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Chapter: Operations Research: An Introduction - Deterministic Dynamic Programming

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Equipment Replacement Model- Dynamic Programming(DP) Applications

The longer a machine stays in service, the higher is its maintenance cost, and the lower its productivity. When a machine reaches a certain age, it may be more economical to replace it. The problem thus reduces to determining the most economical age of a machine.

Equipment Replacement Model

 

The longer a machine stays in service, the higher is its maintenance cost, and the lower its productivity. When a machine reaches a certain age, it may be more economical to replace it. The problem thus reduces to determining the most economical age of a machine.

 

Suppose that we are studying the machine replacement problem over a span of n years. At the start of each year, we decide whether to keep the machine in service an extra year or to replace it with a new one. Let r(t), c(t), and s(t) represent the yearly revenue, operating cost, and salvage value of a t-year-old machine. The cost of acquir-ing a new machine in any year is 1.

The elements of the DP model are

 

1.     Stage i is represented by year i, i = 1,2, ... , n.

 

2.     The alternatives at stage (year) i call for either keeping or replacing the machine at the start of year i.

 

3.     The state at stage i is the age of the machine at the start of year i.

 

Given that the machine is t years old at the start of year i, define

 


 

Example 10.3-3

 

A company needs to determine the optimal replacement policy for a current 3-year-old machine over the next 4 years (n = 4). The company requires that a 6-year-old machine be replaced. The cost of a new machine is $100,000. The following table gives the data of the problem.


The determination of the feasible values for the age of the machine at each stage is some-what tricky. Figure 10.6 summarizes the network representing the problem. At the start of year 1, we have a 3-year-old machine. We can either replace it (R) or keep it (K) for another year. At the start of year 2, if replacement occurs, the new machine will be 1 year old; otherwise, the old machine will be 4 years old. The same logic applies at the start of years 2 to 4. If a l-year-old machine is replaced at the start of year 2,3, or 4, its replacement will be 1 year old at the start of the following year. Also, at the start of year 4, a 6-year-old machine must be replaced, and at the end of year 4 (end of the planning horizon), we salvage (5) the machines.


The network shows that at the start of year 2, the possible ages of the machine are 1 and 4 years. For the start of year 3, the possible ages are 1,2, and 5 years, and for the start of year 4, the possible ages are 1,2,3, and 6 years. .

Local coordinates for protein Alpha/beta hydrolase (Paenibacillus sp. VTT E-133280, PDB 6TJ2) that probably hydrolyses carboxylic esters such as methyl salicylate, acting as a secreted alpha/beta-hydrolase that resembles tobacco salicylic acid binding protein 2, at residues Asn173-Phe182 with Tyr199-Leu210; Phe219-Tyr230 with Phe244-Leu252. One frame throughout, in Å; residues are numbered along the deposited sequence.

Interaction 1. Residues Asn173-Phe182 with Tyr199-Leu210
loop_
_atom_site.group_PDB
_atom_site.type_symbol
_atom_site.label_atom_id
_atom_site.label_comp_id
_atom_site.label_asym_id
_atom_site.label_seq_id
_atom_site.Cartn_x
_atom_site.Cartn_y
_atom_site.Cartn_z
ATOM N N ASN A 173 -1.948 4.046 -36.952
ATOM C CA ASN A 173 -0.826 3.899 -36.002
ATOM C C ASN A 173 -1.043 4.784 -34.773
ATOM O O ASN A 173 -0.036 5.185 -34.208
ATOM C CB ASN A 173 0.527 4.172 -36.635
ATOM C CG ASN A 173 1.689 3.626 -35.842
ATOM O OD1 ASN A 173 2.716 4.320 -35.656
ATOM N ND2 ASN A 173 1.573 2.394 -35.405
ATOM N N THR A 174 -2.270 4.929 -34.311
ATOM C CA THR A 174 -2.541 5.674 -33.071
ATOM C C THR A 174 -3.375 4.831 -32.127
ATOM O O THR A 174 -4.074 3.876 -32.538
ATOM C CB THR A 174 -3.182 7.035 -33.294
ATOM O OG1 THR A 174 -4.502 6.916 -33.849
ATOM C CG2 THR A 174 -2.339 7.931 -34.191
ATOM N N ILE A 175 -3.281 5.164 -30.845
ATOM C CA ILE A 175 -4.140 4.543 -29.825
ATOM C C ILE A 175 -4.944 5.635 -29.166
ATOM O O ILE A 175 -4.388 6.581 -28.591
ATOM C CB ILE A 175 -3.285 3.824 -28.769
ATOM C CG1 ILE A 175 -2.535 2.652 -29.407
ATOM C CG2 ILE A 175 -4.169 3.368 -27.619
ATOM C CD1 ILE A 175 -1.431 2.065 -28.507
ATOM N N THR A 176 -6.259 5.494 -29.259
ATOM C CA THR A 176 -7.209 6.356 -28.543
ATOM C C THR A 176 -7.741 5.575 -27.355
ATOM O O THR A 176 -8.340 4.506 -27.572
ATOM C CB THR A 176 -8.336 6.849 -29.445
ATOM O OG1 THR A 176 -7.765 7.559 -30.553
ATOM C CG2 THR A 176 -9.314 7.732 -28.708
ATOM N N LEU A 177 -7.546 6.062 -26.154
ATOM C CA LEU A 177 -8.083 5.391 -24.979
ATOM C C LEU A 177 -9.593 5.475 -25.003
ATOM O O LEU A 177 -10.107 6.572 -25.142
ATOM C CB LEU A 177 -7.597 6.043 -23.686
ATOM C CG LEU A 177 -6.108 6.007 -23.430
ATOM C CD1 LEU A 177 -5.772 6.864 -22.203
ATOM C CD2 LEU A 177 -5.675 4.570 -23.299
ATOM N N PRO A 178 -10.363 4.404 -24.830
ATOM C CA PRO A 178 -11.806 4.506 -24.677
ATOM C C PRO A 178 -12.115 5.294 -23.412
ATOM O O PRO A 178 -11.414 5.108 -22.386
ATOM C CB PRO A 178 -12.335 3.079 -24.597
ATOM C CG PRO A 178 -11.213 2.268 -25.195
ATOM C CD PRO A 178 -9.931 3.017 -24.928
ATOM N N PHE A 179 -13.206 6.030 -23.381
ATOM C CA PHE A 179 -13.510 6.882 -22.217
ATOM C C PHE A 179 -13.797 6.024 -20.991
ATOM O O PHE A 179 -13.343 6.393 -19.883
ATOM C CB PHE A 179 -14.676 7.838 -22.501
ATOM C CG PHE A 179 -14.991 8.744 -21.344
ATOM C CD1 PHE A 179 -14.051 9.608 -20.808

The solution of the network in Figure 10.6 is equivalent to finding the longest route (i.e., maximum revenue) from the start of year 1 to the end of year 4. We will use the tabular form to solve the problem. All values are in thousands of dollars. Note that if a machine is replaced in year 4 (i.e., end of the planning horizon), its revenue will include the salvage value, set), of the replaced machine and the salvage value, s( 1), of the replacement machine.




Figure 10.7 summarizes the optimal solution. At the start of year 1, given t = 3, the optimal decision is to replace the machine. Thus, the new machine will be 1 year old at the start of year 2, and l = 1 at the start of year 2 calls for either keeping or replacing the machine. If it is replaced, the new machine will be 1 year old at the start of year 3; otherwise, the kept machine will be 2 years old. The process is continued in this manner until year 4 is reached.

 

The alternative optimal policies starting in year 1 are (R, K, K, R) and (R, R, K, K). The total cost is $55,300.

 

 

 

PROBLEM SET 10.3C

 

1. In each of the following cases, develop the network, and find the optimal solution for the model in Example 10.3-3:

 

a.       The machine is 2 years old at the start of year l.

 

b.      The machine is 1 year old at the start of year l.

 

c.       The machine is bought new at the start of year l.

 

*2. My son, age 13, has a lawn-mowing business with 10 customers. For each customer, he cuts the grass 3 times a year, which earns him $50 for each mowing. He has just paid $200 for a new mower. The maintenance and operating cost of the mower is $120 for the first year in service, and increases by 20% a year thereafter. A l-year-old mower has a resale value of $150, which decreases by 10% a year thereafter. My son, who plans to keep his business until he is 16, thinks that it is more economical to buy a new mower every 2 years. He bases his decision on the fact that the price of a new mower will increase only by 10% a year. Is his decision justified?

 

3. Circle Farms wants to develop a replacement policy for its 2-year-old tractor over the next 5 years. A tractor must be kept in service for at least 3 years, but must be disposed of after 5 years. The current purchase price of a tractor is $40,000 and increases by 10% a year. The salvage value of a l-year-old tractor is $30,000 and decreases by 10% a year. The current annual operating cost of the tractor is $1300 but is expected to increase by 10% a year.

 

a)      Formulate the problem as a shortest-route problem.

 

b)      Develop the associated recursive equation.

 

c)      Detennine the optimal replacement policy of the tractor over the next 5 years.

 


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